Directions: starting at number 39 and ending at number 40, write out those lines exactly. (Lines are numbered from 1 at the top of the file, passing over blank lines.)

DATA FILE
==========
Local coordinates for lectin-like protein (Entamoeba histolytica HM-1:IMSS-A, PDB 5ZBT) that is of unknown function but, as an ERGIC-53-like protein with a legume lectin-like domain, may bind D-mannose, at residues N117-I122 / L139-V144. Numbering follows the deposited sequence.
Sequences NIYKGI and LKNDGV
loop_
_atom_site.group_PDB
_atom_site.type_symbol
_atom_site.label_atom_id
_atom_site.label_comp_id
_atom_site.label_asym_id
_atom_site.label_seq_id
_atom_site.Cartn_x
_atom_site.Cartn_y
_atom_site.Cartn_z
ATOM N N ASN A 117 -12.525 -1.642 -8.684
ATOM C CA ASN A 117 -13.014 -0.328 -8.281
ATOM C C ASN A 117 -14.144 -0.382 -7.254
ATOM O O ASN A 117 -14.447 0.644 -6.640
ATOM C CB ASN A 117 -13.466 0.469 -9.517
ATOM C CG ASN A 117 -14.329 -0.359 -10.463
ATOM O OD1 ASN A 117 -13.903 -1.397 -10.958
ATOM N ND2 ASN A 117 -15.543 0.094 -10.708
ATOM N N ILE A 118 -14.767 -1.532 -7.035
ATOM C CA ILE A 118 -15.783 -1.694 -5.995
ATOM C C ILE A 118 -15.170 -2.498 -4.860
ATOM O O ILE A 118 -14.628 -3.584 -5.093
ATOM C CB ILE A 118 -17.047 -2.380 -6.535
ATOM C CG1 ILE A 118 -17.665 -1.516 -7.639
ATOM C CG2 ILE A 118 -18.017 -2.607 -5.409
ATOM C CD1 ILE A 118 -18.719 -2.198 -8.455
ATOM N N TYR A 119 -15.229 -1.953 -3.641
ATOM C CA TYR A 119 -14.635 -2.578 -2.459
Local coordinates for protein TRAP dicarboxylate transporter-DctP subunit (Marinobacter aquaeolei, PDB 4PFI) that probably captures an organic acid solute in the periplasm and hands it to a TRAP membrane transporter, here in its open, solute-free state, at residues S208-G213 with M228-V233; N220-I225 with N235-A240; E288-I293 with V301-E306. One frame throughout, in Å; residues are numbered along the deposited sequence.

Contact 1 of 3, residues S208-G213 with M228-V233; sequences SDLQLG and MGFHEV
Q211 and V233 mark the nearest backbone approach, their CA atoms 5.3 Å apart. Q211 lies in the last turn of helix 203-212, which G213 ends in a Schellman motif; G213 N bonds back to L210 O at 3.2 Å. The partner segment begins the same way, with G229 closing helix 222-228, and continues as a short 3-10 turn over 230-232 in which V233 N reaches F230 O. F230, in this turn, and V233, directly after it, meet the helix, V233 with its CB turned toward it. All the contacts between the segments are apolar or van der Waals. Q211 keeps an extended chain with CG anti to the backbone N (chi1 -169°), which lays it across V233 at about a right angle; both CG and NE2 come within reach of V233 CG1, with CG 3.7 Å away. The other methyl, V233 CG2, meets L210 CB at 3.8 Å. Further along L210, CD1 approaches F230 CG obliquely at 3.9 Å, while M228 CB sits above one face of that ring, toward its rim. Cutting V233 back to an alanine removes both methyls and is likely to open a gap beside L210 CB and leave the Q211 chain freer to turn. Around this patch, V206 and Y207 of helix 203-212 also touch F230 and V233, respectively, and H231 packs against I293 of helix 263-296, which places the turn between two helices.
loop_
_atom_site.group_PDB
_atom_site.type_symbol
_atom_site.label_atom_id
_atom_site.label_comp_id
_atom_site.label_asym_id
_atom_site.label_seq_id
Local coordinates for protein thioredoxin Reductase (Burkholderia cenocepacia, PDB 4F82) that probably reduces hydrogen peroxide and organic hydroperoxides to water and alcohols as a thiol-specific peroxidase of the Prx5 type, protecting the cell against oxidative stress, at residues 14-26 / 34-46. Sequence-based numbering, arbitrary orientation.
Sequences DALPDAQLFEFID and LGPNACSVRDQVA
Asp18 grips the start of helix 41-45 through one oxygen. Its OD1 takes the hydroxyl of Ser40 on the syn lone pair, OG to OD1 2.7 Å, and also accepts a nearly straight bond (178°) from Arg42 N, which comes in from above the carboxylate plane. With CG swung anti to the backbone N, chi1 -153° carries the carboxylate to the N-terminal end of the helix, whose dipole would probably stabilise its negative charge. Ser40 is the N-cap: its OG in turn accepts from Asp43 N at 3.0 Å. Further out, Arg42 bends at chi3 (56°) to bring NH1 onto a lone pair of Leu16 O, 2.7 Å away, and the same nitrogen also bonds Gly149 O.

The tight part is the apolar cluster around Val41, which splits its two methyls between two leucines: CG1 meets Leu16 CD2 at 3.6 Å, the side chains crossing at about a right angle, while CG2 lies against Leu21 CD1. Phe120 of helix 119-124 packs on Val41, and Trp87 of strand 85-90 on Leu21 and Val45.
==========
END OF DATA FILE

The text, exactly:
_atom_site.label_asym_id
_atom_site.label_seq_id